According to his friend, the writer John Metcalf, Newlove was more at home with the “ghostly community of dead poets” than with his living contemporaries. All these factors are gracefully brought out in the film. Part of the grace of the film as that it also allows Newlove’s great virtues as a poet to stand for themselves, as Newlove himself would have preferred. Nor does the film suppress the sometimes dark and difficult side of his personality. The dark side in itself is one of the endearing features of his legend in the memory of his friends, cause for head-shaking and the mood of forgiveness and forebearance for his social sins, as gruffly noted by Joe Rosenblatt in his appearance in the film.

Casual and charming, revealing cameo appearances by several contemporaries provide appreciative commentary about the importance of Newlove’s work, along with memories of bad and sometimes frightening moments in their personal dealings with Newlove, so often consumed with his own self-doubt and even self-contempt.

Douglas Barbour nevertheless remarks that Newlove’s work is “something that will stand against that fragmentation.” As much as any other Canadian poet of his own post-depression and post-war generation, Newlove lyrically and with understated inner drama, recorded the mood of alienation and fragmentation, of lonesome unbelonging, that many of our generation felt at the time, part of the reason why his verse continues to survive.

George Bowering avers that there is “so much said there in a language anyone I know can read.” Pat Lane: “…an absolutely distinctive verse that he found in himself and on the page.” Barry McKinnon speaks of Newlove’s great skill and power at compressing the narrative of the most profound emotional moments into poetry. In the midst of a story about Newlove spitting in his face during a long drinking session, Patrick Lane ruefully remarks that Newlove once told him that he “learned one trick” about how to write poetry and that it never failed him, but he never told Lane what it was.

The film provides a treasure horde of such illuminating moments. The great simplicity and modesty of McTavish’s documentarist and interviewer approach, somehow magically allows his subjects, including Newlove himself, all the room they need to reveal themselves with full candour. On the way, the film provides some completely new revelations about Newlove’s younger life, previously hidden away from his friends, and therefore goes a long way towards explaining and even providing some perhaps illusory transparency to some of the previous enigmas of Newlove’s personality and work, especially about the bleakness and the darkness from which his poetry was the main relief and solace.

The film’s narrative manages to make a complete form, not entirely tidily, given the messiness of any individual life. It concludes on a relatively happy note, showing Newlove in his final illness following a stroke. The narrative of the film shows him surviving decades of personal internal misery and unhappiness, made worse by alcoholism and self-doubt, deliberately resisting fame and applause, yet ultimately arriving during his final illness at a state of relative happiness and welcome self-acceptance.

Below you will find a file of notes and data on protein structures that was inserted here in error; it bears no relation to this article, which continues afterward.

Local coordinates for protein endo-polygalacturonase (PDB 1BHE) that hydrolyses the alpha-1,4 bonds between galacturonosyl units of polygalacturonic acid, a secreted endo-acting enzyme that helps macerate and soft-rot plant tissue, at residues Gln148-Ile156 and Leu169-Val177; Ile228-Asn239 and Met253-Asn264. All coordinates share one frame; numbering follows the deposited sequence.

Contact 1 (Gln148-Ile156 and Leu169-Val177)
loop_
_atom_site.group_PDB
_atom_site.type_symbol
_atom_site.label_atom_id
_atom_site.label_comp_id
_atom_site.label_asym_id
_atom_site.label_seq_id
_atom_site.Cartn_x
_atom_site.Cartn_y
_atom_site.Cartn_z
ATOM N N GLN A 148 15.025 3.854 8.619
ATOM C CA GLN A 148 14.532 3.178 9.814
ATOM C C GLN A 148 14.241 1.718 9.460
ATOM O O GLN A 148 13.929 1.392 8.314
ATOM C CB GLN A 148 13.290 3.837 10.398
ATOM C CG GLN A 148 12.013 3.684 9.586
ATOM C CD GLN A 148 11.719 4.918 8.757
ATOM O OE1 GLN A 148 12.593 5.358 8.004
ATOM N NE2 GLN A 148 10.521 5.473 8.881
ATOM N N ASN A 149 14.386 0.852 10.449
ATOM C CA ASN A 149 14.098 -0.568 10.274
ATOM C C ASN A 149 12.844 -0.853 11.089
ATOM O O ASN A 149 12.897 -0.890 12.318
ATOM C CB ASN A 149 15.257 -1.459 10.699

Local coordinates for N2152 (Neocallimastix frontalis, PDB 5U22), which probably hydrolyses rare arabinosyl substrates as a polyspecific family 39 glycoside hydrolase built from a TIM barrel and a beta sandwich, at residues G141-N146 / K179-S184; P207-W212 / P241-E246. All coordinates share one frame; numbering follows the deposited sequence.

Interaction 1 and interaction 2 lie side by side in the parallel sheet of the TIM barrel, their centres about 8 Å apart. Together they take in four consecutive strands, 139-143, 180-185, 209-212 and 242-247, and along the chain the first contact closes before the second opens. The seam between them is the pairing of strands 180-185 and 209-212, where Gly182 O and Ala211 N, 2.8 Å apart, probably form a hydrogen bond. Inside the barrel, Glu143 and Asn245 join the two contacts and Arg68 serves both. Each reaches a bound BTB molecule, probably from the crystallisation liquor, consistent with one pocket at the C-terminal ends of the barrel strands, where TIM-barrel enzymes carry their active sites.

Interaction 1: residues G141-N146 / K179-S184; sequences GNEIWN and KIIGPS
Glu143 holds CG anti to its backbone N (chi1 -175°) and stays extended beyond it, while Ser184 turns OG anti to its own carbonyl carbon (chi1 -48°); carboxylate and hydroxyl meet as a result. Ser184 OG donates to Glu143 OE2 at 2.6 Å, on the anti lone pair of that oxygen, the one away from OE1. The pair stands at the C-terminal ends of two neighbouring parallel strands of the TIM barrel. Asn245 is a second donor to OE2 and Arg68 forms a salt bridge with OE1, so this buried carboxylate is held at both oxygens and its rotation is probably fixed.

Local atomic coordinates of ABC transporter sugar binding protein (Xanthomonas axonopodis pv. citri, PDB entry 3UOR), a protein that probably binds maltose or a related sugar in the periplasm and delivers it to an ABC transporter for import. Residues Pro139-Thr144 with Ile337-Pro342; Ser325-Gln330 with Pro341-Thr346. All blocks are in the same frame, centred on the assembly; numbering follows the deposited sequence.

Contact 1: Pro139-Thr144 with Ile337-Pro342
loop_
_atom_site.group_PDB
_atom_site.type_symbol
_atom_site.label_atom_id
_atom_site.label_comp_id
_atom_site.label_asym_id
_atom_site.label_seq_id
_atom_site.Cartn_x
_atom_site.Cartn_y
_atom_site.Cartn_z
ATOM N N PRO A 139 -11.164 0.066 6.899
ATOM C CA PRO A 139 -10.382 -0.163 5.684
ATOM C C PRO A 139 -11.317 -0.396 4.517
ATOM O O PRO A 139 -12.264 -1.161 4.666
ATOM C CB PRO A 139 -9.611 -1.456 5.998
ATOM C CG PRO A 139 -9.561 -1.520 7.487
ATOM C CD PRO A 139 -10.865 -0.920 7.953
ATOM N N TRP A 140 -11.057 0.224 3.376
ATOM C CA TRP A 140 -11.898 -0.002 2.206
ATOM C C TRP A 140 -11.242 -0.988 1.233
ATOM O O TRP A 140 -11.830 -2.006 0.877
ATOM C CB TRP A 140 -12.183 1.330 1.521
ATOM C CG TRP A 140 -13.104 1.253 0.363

The illuminating appearances by other poets are interspersed with vignettes from his family life, both as a child amidst the sun and dust of Saskatchwan and as a husband and father in the various cities in which he lived and worked. Susan Newlove and Newlove’s stepchildren, Jeremy and Tamsin Gilbert, provide clear-eyed reminiscences about the pain and difficulty of living with his alcoholism and his profound bouts of depression and crippling self-doubt. But they also give testimony to their admiration and affection for him and their great pride in his accomplishment. In spite of himself, Newlove the man obviously received the affection and admiration of his family and his peers, and not only for his work.

The film presents substantial fragments of his poetry in the form of typewriter text moving on the screen, the tapping sound of a typewriter accompanied by Newlove’s own deliberately clear, colloquial and unpretentious reading style, aided by Newlove’s compelling voice, the voice of a one-time radio personality. These moments of actual poetry are balanced against Newlove’s self-revelatory reflections delivered in his patented oddly formal manner—plain-spoken, candid, deeply confessional, wry. It seems sometimes as though he is addressing his own ghost or self-image as it exists in the imagination of his contemporaries or in a ghostly posterity, setting the record straight for himself as much as for others.

Newlove was never a complicated theorist or explainer, preferring that his poetry, the “unyielding phrase,” as he once wrote, should stand for itself. Yet there is a very simple moment when he explains with startling clarity his own motive for writing:

“You’ve got to remember that I AM John Newlove, from Kamsack, and whether I write poems that some people [think] are good, is beside the point. I’m not trying to figure out who I am. That’s too silly. I’m just trying to be human, and it takes a long time to learn how.”

In the absence of the full biography that still needs to be written, the new Selected Poems by Rob McLennan and Robert McTavish’s fine film are now the very best and truest place to start to understand Newlove’s life and the wellsprings of his art. No university or college library in the country will be complete with copies of both the book and the film.

Organizer of Vancouver’s first historic Be-In during the 1960s, Jamie Reid has been a notable member of the west coast’s literary community for decades. He previously reviewed Robert Priest’s How To Swallow a Pig for the PRRB.